South Korea has delivered its opposition to the United States' move to impose tariffs on imported autos through various channels as part of efforts to minimize the fallout for the local automotive industry, Seoul's trade ministry said Sunday.
Paik Un-gyu, Minister of Trade, Industry and Energy, visited Washington D.C. from June 27-29 to meet U.S. policymakers and business leaders and shared concerns over the Donald Trump administration's proposed tariffs on foreign autos, his office said.
The policymaker met with Rep. Terri Sewell of Alabama and Sen. Johnny Isakson from Georgia as well as Matt Blunt, president of the American Automotive Policy Council, along with other policymakers.
Hyundai Motor Co. and its subsidiary Kia Motor Inc. run factories in Alabama and Georgia, respectively, employing local workers and doing business with local parts makers.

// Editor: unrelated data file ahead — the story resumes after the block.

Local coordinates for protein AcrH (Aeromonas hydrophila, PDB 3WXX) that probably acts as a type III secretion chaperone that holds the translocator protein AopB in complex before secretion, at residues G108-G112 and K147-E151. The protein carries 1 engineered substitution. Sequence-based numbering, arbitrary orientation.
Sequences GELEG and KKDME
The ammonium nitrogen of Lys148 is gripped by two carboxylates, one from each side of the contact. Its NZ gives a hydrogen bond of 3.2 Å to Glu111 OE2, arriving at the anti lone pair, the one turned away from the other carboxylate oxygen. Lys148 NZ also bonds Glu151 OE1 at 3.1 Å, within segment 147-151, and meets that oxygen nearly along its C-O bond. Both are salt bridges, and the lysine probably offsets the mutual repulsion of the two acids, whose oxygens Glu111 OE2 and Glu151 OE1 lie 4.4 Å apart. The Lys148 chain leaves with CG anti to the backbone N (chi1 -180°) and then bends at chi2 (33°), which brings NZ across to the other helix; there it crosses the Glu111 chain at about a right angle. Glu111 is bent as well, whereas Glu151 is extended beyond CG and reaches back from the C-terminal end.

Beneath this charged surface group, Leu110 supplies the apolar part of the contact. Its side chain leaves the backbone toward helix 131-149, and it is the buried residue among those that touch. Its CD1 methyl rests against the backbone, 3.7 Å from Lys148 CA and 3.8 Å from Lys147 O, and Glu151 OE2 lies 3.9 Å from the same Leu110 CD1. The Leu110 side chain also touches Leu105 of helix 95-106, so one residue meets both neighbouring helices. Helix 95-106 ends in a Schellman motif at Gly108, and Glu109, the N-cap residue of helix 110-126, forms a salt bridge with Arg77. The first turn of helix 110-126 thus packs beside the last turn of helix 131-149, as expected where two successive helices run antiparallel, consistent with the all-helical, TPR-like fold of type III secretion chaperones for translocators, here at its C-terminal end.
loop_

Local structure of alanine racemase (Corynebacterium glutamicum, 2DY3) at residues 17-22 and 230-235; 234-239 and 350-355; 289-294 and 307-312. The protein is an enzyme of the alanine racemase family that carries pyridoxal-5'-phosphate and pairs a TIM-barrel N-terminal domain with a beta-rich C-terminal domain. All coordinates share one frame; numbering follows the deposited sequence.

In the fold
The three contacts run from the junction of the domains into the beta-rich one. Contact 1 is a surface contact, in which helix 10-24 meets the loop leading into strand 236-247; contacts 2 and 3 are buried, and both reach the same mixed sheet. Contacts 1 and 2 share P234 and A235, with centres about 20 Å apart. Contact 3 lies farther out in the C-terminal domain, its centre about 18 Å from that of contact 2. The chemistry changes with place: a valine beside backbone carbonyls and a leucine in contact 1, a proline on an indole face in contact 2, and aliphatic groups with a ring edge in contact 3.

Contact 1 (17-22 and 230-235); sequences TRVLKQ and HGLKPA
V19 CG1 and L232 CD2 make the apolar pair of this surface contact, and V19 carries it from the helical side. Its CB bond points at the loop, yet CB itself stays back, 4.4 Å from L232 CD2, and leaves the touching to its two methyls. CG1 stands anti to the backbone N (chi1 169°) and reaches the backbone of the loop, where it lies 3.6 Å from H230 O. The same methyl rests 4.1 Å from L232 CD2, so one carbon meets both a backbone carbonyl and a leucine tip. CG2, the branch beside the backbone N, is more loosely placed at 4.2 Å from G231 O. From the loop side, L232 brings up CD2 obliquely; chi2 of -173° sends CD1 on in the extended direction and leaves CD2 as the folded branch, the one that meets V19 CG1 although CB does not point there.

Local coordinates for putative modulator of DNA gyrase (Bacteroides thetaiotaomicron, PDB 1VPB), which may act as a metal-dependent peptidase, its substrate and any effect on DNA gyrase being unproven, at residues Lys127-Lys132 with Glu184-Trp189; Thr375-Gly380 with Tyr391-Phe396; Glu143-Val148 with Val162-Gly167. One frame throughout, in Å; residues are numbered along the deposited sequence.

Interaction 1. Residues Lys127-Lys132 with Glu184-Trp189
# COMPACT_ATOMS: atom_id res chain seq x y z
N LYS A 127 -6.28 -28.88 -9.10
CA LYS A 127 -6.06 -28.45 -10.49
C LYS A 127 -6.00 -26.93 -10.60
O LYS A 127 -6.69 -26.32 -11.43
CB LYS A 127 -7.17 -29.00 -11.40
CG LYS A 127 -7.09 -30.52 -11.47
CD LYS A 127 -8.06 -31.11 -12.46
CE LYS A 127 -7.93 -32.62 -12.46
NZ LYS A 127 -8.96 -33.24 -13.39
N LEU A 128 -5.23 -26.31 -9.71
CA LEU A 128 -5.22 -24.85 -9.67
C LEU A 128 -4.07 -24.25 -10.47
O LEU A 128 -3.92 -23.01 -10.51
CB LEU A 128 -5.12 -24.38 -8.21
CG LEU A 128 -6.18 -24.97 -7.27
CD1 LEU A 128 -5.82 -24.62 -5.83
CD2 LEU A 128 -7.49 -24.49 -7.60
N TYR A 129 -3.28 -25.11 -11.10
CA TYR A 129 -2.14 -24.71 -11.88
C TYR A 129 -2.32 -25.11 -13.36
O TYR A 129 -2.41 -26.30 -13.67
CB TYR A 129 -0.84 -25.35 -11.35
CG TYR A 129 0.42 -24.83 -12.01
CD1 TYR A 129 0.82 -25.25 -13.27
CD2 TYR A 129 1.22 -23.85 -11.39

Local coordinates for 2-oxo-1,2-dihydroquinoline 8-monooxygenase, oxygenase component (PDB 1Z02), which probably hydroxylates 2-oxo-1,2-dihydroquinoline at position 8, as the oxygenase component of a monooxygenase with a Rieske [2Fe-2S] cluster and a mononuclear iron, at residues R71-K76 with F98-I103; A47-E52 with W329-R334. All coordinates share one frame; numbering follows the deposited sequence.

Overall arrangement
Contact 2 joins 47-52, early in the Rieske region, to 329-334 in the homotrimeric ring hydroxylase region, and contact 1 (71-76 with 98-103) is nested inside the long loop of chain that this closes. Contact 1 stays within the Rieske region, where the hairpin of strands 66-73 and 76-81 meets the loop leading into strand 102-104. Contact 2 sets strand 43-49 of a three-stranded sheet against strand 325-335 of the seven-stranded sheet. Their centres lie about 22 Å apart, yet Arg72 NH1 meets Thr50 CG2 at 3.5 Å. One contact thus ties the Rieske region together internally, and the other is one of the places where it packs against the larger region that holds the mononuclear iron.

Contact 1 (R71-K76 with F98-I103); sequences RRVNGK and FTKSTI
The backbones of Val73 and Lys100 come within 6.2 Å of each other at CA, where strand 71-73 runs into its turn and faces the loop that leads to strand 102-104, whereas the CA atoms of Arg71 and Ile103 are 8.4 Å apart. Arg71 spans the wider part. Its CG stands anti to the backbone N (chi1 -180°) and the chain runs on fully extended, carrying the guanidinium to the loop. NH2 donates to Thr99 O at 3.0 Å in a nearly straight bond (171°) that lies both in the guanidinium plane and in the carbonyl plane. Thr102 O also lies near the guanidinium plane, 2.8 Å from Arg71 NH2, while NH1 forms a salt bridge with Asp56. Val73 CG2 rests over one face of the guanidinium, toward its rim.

"Paik expressed concerns that the proposed auto tariffs could undermine the mutually beneficial trade environment created under the free trade agreement implemented by South Korea and the U.S.," the ministry said in a release. "He also asked for support from American politicians and business leaders, noting Seoul accepted the U.S. concerns in the auto sector in the revised FTA, which was agreed in principle on March 28." (Yonhap)
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